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Defenestration

by Martin Kleinman

 

Sarah and her friends come from affluence, which is why she said “defenestration,” while I simply said that Glenn jumped out the fucking window.

To me, at that stage of my life, there was no excuse for that.  It wasn’t like the souls who had flung themselves out of the North Tower and into a clear blue Tuesday.  You do remember that day, when school kids scurried, hair dusted with destruction, and squinted into morning’s glint.

And it wasn’t like that time in ’41 when Abe Reles, aka “Kid Twist”, flew headlong out of Room 623 of Coney Island’s Half Moon Hotel while under police protection.  Murder Incorporated’s master of death-by-ice pick landed on a restaurant roof the night before he was to testify against Albert Anastasia, and thus transformed from short psychopath to spin-art corpse.

No. To my way of thinking, there was no excuse for what Glenn did.  None.  Sarah and Glenn grew up on the Upper West Side of New York, well after the “Panic in Needle Park” days, and before today’s calamity of condos.  A guy like that? He should have jumped for joy, not out of a building.

I would later learn that Sarah and Glenn had been inseparable theater conservatory stalwarts at SUNY Purchase back in the day.  After a few years of audition rounds and regular rejections, Sarah shed her ScarJo dream, and drifted back to her fallback career, graphic design.

Glenn’s theater career lurched like Chutes and Ladders.  He earned just enough positive reinforcement to keep him good and hooked on the acting profession.  After winning a couple of lucrative TV ads, he moved to Chelsea.  The checks rolled in.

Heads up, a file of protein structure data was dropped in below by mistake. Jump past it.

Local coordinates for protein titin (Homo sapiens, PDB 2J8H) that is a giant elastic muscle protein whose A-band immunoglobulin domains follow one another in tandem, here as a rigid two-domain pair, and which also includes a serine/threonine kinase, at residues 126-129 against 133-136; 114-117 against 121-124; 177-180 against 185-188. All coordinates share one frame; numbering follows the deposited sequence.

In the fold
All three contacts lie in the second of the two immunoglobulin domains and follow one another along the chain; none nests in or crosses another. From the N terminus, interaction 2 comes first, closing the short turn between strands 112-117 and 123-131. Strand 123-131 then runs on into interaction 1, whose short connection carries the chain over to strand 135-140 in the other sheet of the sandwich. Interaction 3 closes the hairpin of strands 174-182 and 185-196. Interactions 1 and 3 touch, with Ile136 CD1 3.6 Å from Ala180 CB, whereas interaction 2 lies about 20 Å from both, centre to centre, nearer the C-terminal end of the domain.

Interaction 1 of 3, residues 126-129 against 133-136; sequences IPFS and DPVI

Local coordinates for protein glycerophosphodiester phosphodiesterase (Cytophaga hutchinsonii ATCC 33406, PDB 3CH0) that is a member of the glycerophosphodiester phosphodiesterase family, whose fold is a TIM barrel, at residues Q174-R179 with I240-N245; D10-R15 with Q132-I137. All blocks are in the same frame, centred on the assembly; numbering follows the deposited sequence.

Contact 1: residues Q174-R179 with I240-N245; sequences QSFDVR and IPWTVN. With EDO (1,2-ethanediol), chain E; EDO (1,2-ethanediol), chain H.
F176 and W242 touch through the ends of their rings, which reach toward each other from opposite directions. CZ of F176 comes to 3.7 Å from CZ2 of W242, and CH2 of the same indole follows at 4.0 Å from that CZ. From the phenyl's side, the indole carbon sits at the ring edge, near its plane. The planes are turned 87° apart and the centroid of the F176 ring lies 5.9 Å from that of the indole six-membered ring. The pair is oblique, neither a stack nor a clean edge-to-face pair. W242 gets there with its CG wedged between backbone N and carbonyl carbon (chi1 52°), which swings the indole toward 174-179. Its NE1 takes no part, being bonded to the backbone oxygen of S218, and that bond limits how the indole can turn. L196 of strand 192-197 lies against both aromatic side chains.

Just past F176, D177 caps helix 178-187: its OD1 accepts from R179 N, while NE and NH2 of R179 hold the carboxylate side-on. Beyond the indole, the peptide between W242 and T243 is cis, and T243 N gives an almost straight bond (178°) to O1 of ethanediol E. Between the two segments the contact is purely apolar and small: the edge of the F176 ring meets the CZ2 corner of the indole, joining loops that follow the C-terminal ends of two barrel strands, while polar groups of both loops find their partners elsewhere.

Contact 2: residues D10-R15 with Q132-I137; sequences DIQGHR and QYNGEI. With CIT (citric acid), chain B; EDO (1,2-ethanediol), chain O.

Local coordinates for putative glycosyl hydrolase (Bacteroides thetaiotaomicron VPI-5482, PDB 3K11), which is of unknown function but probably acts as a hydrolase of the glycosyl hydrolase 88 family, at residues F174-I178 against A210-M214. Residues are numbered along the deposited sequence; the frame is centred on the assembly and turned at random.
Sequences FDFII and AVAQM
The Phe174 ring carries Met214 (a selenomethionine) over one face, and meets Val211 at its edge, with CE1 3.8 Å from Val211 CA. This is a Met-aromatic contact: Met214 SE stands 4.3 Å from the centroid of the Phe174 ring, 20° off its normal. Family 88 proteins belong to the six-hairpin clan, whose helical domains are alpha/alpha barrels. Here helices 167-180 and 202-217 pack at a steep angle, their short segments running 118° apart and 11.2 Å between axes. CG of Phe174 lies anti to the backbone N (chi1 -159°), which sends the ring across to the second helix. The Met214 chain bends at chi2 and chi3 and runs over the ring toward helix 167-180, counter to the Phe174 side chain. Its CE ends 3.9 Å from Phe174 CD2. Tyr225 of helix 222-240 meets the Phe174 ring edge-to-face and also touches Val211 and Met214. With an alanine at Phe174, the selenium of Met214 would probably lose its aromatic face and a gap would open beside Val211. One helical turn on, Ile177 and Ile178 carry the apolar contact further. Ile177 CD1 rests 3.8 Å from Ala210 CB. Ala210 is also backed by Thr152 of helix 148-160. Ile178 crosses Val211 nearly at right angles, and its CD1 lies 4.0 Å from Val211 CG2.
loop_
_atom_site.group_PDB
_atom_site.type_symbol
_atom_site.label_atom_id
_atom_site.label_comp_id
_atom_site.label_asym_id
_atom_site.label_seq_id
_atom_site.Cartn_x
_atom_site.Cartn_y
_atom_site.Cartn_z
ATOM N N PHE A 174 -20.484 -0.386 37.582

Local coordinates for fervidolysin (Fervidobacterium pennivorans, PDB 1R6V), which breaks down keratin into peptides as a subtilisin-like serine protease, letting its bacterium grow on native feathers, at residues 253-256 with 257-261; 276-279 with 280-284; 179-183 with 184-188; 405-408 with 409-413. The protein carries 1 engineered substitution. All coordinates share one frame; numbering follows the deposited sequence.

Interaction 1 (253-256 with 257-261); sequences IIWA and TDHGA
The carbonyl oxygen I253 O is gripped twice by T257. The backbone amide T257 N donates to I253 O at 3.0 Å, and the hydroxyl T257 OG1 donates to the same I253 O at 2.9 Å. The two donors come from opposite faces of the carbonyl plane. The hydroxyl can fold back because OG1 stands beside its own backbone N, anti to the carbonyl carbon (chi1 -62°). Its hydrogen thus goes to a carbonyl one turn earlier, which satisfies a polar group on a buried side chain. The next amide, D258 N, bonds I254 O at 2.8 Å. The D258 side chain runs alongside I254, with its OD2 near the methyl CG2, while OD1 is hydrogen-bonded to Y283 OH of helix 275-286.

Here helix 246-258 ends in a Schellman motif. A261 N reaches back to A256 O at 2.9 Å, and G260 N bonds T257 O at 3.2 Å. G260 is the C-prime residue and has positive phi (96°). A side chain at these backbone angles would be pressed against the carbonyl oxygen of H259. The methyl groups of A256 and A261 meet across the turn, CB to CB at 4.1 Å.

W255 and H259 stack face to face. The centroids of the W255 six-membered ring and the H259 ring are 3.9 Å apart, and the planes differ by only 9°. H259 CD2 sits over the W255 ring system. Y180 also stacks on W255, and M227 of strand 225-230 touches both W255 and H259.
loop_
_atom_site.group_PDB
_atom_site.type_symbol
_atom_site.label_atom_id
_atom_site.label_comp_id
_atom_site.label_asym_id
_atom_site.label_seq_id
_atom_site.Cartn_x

At that point, I came into the picture.  I met Glenn’s sister-from-another-mister at a concert in Prospect Park and, in short order, Sarah moved in with me, to the upper upper upper upper West Side of Manhattan, 214th Street and Broadway.  “Soooo convenient,” she’d tell her friends, throwing serious shade at my down-at-the-heels Inwood pre-war apartment, two floors above Liffy II and the Dominican cigar makers.

 

I asked Sarah about that angry four-inch scar on the underside of her left forearm, early on in our relationship.  I couldn’t help but notice that this wasn’t a half-hearted pass, an across the wrist swipe.  This was a vertical slash, a deliberate ditch.   “It’s an old cat scratch,” she said, the first time I mentioned it.  We were in bed, aglow.  I ran my forefinger down her arm, gently touching the injury’s ridge.  Her arm recoiled.  Her face tightened.

“It’s an old gardening accident,” she told me another time.  I leaned in to kiss it.  She turned her back to me, then sat up in bed, then left the room.

 

Just months after he moved to Chelsea, Glenn’s parents divorced. His dad was a Hollywood movie producer and the mom – have you heard of her? Belle Taylor? – was a cabaret singer of local renown, with a residency at the Carlyle.

The divorce was contentious and Glenn needed Sarah’s sympathetic ear and that meant daily, late night phone calls and emergency visitations.  “Gotta go – gonna talk him down off the ledge again,” she’d say, no matter the hour, or day of the week.  Her tight smile that told me my permission was not expected, needed, or wanted.

And, time and time again, I’d amble down to Liffy II for a pint or seven while watching the Yankees.  And I’m not ashamed to say that I’d stew about being a third wheel, left out of this tightly knit childhood army-of-two.

Six months after Sarah moved in with me, Glenn called to ask if Sarah and I cared to join him at the Carlyle to see his mother, Belle, perform.  Comped.

What I remember: our Stoli martinis were very dry. Very large. Very potent.

What I remember: warm waves of applause lapped the bandstand. The crystal clink of highball glasses.  Stunning young women in red-soled Louboutins, squired by greying guys who flashed gold cufflinks.  Snappy bow-tied waiters, hair slick with pomade.  Gold-rimmed plates of Dover sole.

What I remember: Belle’s wisp of a smile. Red fingernails that caressed an onyx Neumann microphone.  A sultry slit skirt. Tired kohl-lined eyes turned heavenward to receive her spotlight sacrament.

What I most remember: Belle’s encore, Jobim’s “Waters of March,” its playful melody a bikini bursting from lyrics ripe with life.

And so she sang: “A stick, a stone, it’s the end of the road; it’s feeling alone, it’s the weight of your load…”

Backstage.  Belle’s dressing room.  Her generous fuss over our bodega bouquet of red roses. A barren jar of Noxzema, the centerpiece in a coronation of crumpled tissues.  Vise-tight hugs for Glenn and Sarah.